Responding to GBTLA's desire for a policy improving parent involvement with the express goal of reducing the achievement gap in student success, the author then evaluates the strengths and weaknesses of the GBTLA curriculum and administration and recommends strategies to help meet its goals. Suggested strategies include staff support, parent workshops, motivational sessions, and home communications.

Paper   Presentation

6. Universal Breakfast Programs in Montgomery County. This paper, directed to the Montgomery County Public Schools (MCPS) Director of Food and Nutrition Services, addresses the MCPS's options for replacing its Maryland Meals for Achievement universal breakfast program with a more cost-effective solution. The author reviews research demonstrating mixed conclusions concerning the effectiveness of universal breakfast programs, but finds that nutritionally at-risk students benefit significantly.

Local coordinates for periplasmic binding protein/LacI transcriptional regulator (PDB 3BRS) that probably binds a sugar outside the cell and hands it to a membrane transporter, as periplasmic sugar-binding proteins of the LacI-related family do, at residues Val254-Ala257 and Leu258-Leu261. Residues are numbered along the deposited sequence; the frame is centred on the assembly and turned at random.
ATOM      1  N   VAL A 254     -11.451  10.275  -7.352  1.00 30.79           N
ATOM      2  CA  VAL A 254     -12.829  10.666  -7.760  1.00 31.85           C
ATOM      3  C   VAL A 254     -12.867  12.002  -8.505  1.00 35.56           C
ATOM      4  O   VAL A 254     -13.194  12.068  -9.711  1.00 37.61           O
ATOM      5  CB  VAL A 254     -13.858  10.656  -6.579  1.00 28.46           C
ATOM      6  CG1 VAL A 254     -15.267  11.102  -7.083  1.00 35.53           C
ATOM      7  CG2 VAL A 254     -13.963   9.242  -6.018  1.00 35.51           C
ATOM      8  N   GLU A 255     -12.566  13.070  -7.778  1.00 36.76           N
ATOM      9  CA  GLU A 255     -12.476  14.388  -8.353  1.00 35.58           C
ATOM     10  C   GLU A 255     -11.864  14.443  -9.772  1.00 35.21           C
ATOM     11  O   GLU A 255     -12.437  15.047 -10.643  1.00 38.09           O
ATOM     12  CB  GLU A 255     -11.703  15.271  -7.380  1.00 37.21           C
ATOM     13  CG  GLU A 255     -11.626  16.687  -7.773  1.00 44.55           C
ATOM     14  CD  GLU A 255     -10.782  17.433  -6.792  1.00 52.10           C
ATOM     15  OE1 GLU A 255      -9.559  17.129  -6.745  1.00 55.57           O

The author presents four options, which are evaluated for cost, implementation challenges, and potential impact on the achievement gap, and recommends adapting existing programs to overcome barriers to access and attempting to obtain additional federal reimbursement by individually reviewing schools to determine if the number of free and reduced price eligible students triggers assistance for universal coverage.

Montgomery County Public Schools and Fairfax County Public Schools

7. The Cost of Excellence. This paper, directed to Montgomery and Fairfax County Public Schools (MCPS and FCPS), analyzes data showing that FCPS spends less per pupil than MCPS. Spending data is used to determine where FCPS saves money compared to MCPS and whether the savings are significant. District organization, school characteristics, and district and subgroup achievement trends are analyzed to determine which district has had higher overall achievement and which was making bigger gains in subgroup level achievement. Specific attention is given to differences in the districts' scale and demographic landscapes that affect both the cost of providing education as well as subgroup-level achievement.

The author finds that spending and achievement in MCPS is not significantly higher than FCPS' spending once accounting for scale and demographics.

Paper   Presentation

Back to top